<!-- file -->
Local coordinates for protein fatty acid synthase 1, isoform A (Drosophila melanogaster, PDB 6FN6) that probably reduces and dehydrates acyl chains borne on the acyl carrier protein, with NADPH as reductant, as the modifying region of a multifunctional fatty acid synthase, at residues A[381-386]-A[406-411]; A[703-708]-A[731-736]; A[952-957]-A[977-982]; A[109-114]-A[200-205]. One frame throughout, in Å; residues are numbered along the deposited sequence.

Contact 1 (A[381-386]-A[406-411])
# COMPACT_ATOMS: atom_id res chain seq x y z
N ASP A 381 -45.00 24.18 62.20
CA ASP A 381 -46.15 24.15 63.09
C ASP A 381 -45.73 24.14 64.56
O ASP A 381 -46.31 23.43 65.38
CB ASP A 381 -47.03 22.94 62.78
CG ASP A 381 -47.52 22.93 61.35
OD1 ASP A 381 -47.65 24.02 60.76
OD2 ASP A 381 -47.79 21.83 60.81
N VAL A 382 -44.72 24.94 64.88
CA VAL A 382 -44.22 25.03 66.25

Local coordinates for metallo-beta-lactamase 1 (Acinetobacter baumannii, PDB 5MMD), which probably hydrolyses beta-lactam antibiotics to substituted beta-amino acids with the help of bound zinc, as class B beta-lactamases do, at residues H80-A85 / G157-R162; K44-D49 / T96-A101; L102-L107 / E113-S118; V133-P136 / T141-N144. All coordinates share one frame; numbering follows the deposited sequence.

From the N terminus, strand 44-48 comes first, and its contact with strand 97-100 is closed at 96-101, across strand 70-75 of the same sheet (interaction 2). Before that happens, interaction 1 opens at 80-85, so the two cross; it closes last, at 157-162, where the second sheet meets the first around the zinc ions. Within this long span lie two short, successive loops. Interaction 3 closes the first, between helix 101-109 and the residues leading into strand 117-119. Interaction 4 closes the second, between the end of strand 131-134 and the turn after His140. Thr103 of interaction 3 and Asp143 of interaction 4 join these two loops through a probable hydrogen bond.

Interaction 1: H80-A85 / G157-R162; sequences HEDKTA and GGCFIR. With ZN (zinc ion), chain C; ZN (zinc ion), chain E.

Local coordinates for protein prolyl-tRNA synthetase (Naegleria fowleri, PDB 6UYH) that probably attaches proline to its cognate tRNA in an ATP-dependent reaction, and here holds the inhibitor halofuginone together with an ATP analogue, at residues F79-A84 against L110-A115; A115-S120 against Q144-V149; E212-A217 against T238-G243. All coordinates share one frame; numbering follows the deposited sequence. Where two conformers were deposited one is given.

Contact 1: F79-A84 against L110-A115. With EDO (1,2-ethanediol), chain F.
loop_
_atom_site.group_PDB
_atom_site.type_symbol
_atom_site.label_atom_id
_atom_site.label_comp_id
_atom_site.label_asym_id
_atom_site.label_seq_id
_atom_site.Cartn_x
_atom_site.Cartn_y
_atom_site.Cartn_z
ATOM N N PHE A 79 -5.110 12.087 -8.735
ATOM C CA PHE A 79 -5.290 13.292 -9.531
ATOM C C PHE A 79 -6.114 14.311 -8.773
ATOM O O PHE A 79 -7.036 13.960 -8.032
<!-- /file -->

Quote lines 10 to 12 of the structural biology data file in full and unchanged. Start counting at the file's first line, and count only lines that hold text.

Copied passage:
OD1 ASP A 381 -47.65 24.02 60.76
OD2 ASP A 381 -47.79 21.83 60.81
N VAL A 382 -44.72 24.94 64.88